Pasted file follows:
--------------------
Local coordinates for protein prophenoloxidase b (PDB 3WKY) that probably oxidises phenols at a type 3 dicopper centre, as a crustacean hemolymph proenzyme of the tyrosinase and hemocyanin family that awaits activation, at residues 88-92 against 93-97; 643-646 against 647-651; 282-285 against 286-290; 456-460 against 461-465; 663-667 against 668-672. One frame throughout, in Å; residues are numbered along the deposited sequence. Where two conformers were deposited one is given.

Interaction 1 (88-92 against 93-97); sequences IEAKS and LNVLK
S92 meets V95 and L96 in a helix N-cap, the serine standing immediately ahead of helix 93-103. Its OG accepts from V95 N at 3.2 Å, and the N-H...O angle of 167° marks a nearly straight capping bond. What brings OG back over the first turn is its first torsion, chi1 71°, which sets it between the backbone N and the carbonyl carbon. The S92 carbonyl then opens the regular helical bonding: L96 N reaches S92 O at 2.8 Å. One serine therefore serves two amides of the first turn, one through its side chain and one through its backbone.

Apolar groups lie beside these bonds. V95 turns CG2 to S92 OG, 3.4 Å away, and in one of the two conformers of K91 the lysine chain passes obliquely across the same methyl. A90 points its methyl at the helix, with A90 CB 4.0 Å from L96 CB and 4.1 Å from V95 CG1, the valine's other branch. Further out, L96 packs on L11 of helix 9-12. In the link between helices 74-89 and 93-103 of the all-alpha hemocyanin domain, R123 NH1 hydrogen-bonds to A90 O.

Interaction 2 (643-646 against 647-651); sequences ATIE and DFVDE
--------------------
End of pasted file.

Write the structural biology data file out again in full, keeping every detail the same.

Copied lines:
Local coordinates for protein prophenoloxidase b (PDB 3WKY) that probably oxidises phenols at a type 3 dicopper centre, as a crustacean hemolymph proenzyme of the tyrosinase and hemocyanin family that awaits activation, at residues 88-92 against 93-97; 643-646 against 647-651; 282-285 against 286-290; 456-460 against 461-465; 663-667 against 668-672. One frame throughout, in Å; residues are numbered along the deposited sequence. Where two conformers were deposited one is given.

Interaction 1 (88-92 against 93-97); sequences IEAKS and LNVLK
S92 meets V95 and L96 in a helix N-cap, the serine standing immediately ahead of helix 93-103. Its OG accepts from V95 N at 3.2 Å, and the N-H...O angle of 167° marks a nearly straight capping bond. What brings OG back over the first turn is its first torsion, chi1 71°, which sets it between the backbone N and the carbonyl carbon. The S92 carbonyl then opens the regular helical bonding: L96 N reaches S92 O at 2.8 Å. One serine therefore serves two amides of the first turn, one through its side chain and one through its backbone.

Apolar groups lie beside these bonds. V95 turns CG2 to S92 OG, 3.4 Å away, and in one of the two conformers of K91 the lysine chain passes obliquely across the same methyl. A90 points its methyl at the helix, with A90 CB 4.0 Å from L96 CB and 4.1 Å from V95 CG1, the valine's other branch. Further out, L96 packs on L11 of helix 9-12. In the link between helices 74-89 and 93-103 of the all-alpha hemocyanin domain, R123 NH1 hydrogen-bonds to A90 O.

Interaction 2 (643-646 against 647-651); sequences ATIE and DFVDE